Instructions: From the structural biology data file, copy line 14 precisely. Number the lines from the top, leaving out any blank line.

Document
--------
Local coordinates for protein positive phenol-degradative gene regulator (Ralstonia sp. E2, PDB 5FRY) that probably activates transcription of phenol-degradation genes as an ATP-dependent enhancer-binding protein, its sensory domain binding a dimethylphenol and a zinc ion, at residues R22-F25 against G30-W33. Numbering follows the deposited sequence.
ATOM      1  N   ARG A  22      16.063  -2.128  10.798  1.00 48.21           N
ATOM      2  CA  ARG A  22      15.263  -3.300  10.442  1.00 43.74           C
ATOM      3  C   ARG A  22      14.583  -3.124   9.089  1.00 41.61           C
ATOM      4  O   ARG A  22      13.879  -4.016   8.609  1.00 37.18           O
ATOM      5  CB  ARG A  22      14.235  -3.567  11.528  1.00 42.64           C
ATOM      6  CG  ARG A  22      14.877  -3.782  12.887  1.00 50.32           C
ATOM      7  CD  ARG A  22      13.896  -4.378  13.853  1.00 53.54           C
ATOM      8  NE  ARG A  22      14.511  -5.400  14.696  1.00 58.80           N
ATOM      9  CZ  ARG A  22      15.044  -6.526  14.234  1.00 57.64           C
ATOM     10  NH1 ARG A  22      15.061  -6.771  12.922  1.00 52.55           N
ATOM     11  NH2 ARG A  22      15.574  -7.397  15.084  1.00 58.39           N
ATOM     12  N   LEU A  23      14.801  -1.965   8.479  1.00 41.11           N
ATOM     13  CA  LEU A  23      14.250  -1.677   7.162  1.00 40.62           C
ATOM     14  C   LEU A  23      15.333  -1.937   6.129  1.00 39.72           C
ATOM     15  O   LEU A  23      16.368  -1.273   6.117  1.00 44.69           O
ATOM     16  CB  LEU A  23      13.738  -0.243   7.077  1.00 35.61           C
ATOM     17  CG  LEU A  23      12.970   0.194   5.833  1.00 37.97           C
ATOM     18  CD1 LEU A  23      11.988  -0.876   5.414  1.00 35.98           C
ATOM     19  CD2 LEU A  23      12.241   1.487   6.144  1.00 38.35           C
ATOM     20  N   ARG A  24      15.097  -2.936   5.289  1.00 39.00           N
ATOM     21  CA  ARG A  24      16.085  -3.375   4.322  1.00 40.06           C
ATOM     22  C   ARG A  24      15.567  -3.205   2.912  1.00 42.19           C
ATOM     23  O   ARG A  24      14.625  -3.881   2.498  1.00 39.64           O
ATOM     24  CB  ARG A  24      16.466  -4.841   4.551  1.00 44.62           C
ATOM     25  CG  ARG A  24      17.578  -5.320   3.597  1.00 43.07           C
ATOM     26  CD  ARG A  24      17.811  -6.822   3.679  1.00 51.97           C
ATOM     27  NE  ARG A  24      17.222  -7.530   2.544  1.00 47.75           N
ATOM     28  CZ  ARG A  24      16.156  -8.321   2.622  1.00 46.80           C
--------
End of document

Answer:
ATOM     13  CA  LEU A  23      14.250  -1.677   7.162  1.00 40.62           C